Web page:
A Brief Book Notice from Books at a Glance
Everything we think, say, and do reflects our worldview. Whether we realize it or not, basic beliefs about God, humanity, history, and the future inevitably shape how we live.
Philip Ryken, prolific author and president of Wheaton College, explains the distinguishing marks of the Christian worldview, helping us to engage thoughtfully with our increasingly pluralistic society. Based on the notion that ideas have consequences, this accessible resource will help you see life’s “big picture” by equipping you with a well-reasoned framework of Christian beliefs and convictions.
About the Author
Philip Graham Ryken (DPhil, University of Oxford) is the eighth president of Wheaton College. He preached at Philadelphia’s Tenth Presbyterian Church from 1995 until his appointment at Wheaton in 2010. Ryken has published more than 50 books, including When Trouble Comes and expository commentaries on Exodus, Ecclesiastes, and Jeremiah. He serves as a board member for the Council of Christian Colleges and Universities, the Lausanne Movement, and the National Association of Evangelicals.
William Edgar, Professor of Apologetics, Westminster Theological Seminary:
If you are looking for a succinct, marvelously clear, well-illustrated introduction to the phenomenon of worldview, look no further. Philip Ryken has managed what few others in the Reformed tradition could do. He argues for the ubiquity of worldview thinking while respecting the balance between its intellectual component and its most basic attribute: love. And all of it is based on the biblical account of creation, fall, and redemption and its implication for all of life, from the arts, to education, to politics and family life. Required reading for everyone from the educated layperson to students, Christian leaders and gate-keepers.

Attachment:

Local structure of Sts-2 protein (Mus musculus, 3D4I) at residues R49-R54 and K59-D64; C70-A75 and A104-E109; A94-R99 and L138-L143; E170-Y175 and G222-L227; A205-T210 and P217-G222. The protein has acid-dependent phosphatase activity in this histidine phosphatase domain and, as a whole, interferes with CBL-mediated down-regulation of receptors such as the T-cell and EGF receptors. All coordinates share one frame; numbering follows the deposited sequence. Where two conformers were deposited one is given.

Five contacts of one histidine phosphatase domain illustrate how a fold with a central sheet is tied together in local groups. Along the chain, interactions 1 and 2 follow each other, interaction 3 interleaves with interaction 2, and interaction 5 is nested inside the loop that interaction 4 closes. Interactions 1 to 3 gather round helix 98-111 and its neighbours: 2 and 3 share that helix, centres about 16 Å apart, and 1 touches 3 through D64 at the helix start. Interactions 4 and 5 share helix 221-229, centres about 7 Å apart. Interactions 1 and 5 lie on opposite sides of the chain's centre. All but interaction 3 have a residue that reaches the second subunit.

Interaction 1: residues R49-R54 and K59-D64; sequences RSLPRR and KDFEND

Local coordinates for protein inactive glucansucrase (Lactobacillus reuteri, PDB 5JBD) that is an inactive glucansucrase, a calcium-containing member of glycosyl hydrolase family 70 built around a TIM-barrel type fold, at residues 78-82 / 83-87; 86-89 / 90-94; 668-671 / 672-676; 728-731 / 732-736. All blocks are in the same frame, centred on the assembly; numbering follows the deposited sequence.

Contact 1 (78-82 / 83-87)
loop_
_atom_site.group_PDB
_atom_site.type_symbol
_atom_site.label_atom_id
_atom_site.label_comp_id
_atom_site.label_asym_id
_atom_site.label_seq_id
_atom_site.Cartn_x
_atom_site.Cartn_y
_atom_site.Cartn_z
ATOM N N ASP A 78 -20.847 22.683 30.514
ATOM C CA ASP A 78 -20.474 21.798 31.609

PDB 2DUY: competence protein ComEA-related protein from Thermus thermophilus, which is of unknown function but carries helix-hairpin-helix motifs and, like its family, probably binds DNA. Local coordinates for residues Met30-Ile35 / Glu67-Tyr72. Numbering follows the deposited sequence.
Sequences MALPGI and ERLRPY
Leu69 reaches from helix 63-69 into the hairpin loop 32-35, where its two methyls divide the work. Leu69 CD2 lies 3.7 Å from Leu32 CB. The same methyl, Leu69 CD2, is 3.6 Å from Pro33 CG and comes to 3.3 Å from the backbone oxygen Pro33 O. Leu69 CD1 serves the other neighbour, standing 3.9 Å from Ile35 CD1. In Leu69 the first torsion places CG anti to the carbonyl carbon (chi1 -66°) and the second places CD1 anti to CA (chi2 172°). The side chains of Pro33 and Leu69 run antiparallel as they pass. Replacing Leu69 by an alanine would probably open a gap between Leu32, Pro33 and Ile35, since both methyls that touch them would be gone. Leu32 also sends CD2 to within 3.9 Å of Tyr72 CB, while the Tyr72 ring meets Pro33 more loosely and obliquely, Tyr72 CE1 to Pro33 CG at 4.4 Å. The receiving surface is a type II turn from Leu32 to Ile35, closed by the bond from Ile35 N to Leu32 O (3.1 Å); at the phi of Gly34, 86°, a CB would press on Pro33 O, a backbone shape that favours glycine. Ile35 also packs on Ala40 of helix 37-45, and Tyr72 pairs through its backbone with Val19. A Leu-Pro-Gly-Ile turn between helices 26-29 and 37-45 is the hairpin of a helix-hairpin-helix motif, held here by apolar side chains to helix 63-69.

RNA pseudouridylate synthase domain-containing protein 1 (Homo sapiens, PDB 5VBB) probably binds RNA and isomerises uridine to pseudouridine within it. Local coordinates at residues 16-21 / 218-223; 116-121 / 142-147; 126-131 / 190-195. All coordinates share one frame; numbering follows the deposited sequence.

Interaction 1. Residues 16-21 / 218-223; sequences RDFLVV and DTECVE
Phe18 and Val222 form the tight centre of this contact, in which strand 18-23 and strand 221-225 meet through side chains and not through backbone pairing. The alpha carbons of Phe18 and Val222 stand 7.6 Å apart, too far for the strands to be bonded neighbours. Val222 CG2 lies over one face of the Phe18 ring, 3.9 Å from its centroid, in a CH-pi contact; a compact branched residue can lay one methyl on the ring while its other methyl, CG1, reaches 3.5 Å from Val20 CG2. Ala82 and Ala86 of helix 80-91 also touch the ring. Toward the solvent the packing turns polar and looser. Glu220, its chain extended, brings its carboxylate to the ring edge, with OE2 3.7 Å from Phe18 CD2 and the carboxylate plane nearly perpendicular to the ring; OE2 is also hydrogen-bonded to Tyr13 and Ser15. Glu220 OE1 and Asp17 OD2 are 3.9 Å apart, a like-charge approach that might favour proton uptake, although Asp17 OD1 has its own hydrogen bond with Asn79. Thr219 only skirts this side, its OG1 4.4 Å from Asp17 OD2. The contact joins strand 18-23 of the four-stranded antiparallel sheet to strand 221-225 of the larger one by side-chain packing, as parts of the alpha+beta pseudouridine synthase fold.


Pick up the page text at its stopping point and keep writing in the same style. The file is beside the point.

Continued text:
D. Michael Lindsay, President, Gordon College:
Philip Ryken thoughtfully explains the ins and outs of a Christian worldview, backed by considerable biblical support and key selections from cultural touchstones. The book is a quick read but is certainly not slight. Thorough and accessible, this is a perfect resource for students who need a solid grounding or a fresh reminder of truths of the Christian worldview.
David K. Naugle, Chair and Professor of Philosophy, Dallas Baptist University:
I have written a behemoth of a book of nearly four hundred pages on the history of the worldview concept. Phil Ryken, Wheaton’s fine and gracious president, has said what needs to be said about a Christian worldview in a much, much shorter space. And he’s said extremely well what needs to be said about it. His book is most engaging. It is, indeed, a privilege to commend and to recommend this magnificent volume. To all: Tolle Lege―Take up and read!